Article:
Friday, March 15, 2013

Pauline Hamilton Barnhardt - R.I.P.

Ethel "Pauline" Hamilton Barnhardt CONCORD Ethel "Pauline" Hamilton Barnhardt, 85, went to be with the Lord surrounded by her family and friends Wednesday, March 13, 2013, at Universal Healthcare, Concord. She was born Oct. 27, 1927, in Rowan County, the daughter of the late Claude Wilson Hamilton and Omie Tilley Hamilton. Pauline was a homemaker for most of her life. She held her church membership at Jackson Park Baptist Church, Kannapolis. Pauline sincerely loved her family and showed that by how she raised them. She especially enjoyed cooking for them as often as she could. Her family fondly remembers her as a lady who smiled and never met a stranger. In addition to her parents, she is preceded in death by her husband of 64 years, Jay William Barnhardt; one son, Jerry Wayne Barnhardt; two brothers, Claude William Hamilton and Robert Hamilton; and a sister, Clara Hamilton. The funeral service will be held at 2 p.m. today (Friday, March 15), at Whitley's Funeral Home Main Chapel, Kannapolis, officiated by the Revs. Herman Absher and John Barnhardt, her son. Burial will follow at Carolina Memorial Park, Kannapolis. The family will receive friends from 1 to 2 p.m. today at the chapel prior to the service. Survivors include her four sons, Larry (Barbara) Barnhardt, of Faith, Ronnie (Judy) Barnhardt, of Concord, the Rev. John (Carole) Barnhardt, of Grover and Frankie Barnhardt, of Kannapolis; one daughter, Brenda (Jerry) Bare, of Barium Springs; one sister, Ruby Gentry, of China Grove; and numerous grandchildren and great-grandchildren. The family would like to say a special thank you to Universal Healthcare and Hospice for their exceptional care they gave our loved one. Memorials may be made to First Baptist Church, P.O. Box 237, Grover, NC 28073 or Hospice & Palliative Care of Cabarrus County, 5003 Hospice Lane, Kannapolis, NC 28081. Online condolences may be left at www. whitleysfuneralhome. com.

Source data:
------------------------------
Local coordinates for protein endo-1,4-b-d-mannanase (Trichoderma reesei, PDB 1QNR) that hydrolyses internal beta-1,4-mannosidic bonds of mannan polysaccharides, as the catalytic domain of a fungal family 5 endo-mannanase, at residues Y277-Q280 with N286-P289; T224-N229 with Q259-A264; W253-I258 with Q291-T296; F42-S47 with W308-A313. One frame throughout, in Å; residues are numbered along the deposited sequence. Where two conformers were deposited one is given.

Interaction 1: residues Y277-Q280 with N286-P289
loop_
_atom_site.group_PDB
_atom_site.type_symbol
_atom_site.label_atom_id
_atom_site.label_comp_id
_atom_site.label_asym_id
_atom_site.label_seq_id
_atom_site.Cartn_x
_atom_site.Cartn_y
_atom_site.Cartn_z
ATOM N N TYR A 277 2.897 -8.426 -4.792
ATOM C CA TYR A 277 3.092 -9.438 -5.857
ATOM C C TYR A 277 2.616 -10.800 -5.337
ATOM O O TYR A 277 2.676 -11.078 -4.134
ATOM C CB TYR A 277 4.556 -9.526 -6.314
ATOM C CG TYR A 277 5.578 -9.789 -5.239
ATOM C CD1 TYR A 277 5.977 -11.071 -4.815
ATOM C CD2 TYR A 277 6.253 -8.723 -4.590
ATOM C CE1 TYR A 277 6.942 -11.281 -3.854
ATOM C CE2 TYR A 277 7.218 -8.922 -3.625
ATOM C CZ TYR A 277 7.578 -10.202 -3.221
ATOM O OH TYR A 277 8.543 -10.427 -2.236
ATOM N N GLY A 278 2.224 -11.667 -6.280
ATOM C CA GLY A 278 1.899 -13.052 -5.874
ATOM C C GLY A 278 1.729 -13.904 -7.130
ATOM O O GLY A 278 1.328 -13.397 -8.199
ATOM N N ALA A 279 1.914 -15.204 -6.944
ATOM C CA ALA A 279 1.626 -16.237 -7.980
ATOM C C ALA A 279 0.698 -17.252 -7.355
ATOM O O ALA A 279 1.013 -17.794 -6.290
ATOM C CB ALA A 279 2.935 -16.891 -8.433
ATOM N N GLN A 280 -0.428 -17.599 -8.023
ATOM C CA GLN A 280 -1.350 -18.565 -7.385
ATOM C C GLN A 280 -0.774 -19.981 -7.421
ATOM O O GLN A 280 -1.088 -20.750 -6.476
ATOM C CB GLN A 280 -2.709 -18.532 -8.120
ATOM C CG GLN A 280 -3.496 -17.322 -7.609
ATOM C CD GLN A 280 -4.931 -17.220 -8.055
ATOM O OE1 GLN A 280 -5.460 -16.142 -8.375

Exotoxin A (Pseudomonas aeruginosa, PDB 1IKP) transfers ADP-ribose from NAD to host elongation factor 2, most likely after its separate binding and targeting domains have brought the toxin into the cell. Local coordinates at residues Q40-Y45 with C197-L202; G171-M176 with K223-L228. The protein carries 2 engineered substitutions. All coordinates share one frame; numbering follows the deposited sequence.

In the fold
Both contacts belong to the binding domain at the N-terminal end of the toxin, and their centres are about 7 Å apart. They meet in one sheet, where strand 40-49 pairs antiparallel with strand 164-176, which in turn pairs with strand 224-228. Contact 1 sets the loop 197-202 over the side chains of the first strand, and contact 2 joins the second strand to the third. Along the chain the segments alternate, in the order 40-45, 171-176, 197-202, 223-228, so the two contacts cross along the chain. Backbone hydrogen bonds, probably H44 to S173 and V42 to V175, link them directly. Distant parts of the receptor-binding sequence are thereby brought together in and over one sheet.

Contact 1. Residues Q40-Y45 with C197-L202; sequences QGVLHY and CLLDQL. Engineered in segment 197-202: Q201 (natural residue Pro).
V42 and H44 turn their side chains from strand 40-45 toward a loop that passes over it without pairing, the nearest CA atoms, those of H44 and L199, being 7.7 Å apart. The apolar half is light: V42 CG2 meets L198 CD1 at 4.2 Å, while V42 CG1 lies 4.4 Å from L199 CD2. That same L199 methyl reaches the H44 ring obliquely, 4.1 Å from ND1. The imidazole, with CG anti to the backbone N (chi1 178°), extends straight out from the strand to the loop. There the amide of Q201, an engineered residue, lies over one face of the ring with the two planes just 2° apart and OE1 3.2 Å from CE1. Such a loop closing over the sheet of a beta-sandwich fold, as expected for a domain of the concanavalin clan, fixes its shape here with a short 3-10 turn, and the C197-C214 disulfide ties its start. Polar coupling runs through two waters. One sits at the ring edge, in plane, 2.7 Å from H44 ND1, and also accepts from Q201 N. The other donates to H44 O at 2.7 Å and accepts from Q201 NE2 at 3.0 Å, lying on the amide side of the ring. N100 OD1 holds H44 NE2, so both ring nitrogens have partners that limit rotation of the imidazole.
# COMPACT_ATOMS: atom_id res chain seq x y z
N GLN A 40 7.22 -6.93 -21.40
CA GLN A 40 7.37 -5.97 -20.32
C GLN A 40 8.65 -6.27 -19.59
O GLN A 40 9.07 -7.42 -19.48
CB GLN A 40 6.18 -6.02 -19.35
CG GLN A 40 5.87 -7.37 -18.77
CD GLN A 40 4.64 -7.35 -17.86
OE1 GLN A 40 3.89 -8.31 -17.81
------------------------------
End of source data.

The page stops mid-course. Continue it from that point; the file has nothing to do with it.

Published in Concord Kannapolis Independent Tribune on March 15, 2013


Pauline will be greatly missed. She is my Grandma Gentry's sister. Ever since I can remember she always wore her hair just like the picture above.

Saturday, December 31, 2011

Calvin Samuel Ewart - R.I.P.

Calvin Samuel Ewart

ROCKWELL - Mr. Calvin Samuel Ewart, 75, of Rockwell, passed away on Thursday, Dec. 29, 2011, at his residence.

Mr. Ewart was born May 19, 1936, in Rowan County, son of the late Samuel Baxter Euart and Maude Johnson Euart. He was a 1955 graduate of Rockwell High School and was employed by White Packing Company for 29 years. He had also worked at Kern Rubber Company for 17 years where he retired as a Tape Winder in 2009.

Mr. Ewart was a lifetime member of Rockwell United Methodist Church, where he served as Superintendent of the Sunday School and Chairman of the Board, and was involved in JV Hall Sunday School Class, United Methodist Men. He enjoyed all aspects of working at the church.

He enjoyed camping, fishing, gardening and loved his family.

In addition to his parents, he was preceded in death by brother James Ewart and sister Mary Veach.

Mr. Ewart is survived by his wife, Jackie Walker Ewart, whom he married July 21, 1956; sons John Calvin Ewart of Rockwell, Samuel Dean Ewart and wife Lori of Faith; grandchildren Ashley Page and husband Tim, Emilee Ewart, Samantha Ewart, Colby Ewart, Derek Ewart, Joshua Ewart, Lauren Ewart, Weston Ewart; and great-grandchild Austin Page.

Service: The funeral will be at 2 p.m. Saturday, Dec. 31 at Rockwell United Methodist Church, conducted by Rev. Warren Miller, pastor, and Rev. Bill Currie. Mr. Ewart will lie in state 30 minutes prior to the service. Burial will follow at Brookhill Memorial Gardens.

Visitation: The family will receive friends at Powles Funeral Home from 6:30 p.m. to 8:30 p.m. Friday, Dec. 30.

Memorials: May be made to Rockwell United Methodist Church, P.O. Box 337, Rockwell, NC 28138.

Powles Funeral Home is assisting the Ewart family. Online condolences may be made at
Published in Salisbury Post on December 30, 2011


Calvin was my Grandpa Ewart's (Ed) brother. He has help me out tremendously on my family research. You will be missed.

Sunday, April 3, 2011

Gentry/Ewart Family Tree site now formatted for Smartphones

Now when you visit the Gentry/Ewart Family Tree website from a smartphone you'll see a slightly different optimized view. Now you don't have to scroll around the page to see all the information. This should allow for a better user experience. Be sure to bookmark on your smartphone. Enjoy.

Note: You won't see any of the the links on the right or the twitter feeds on the smartphone version.  You can bookmark the twitter page at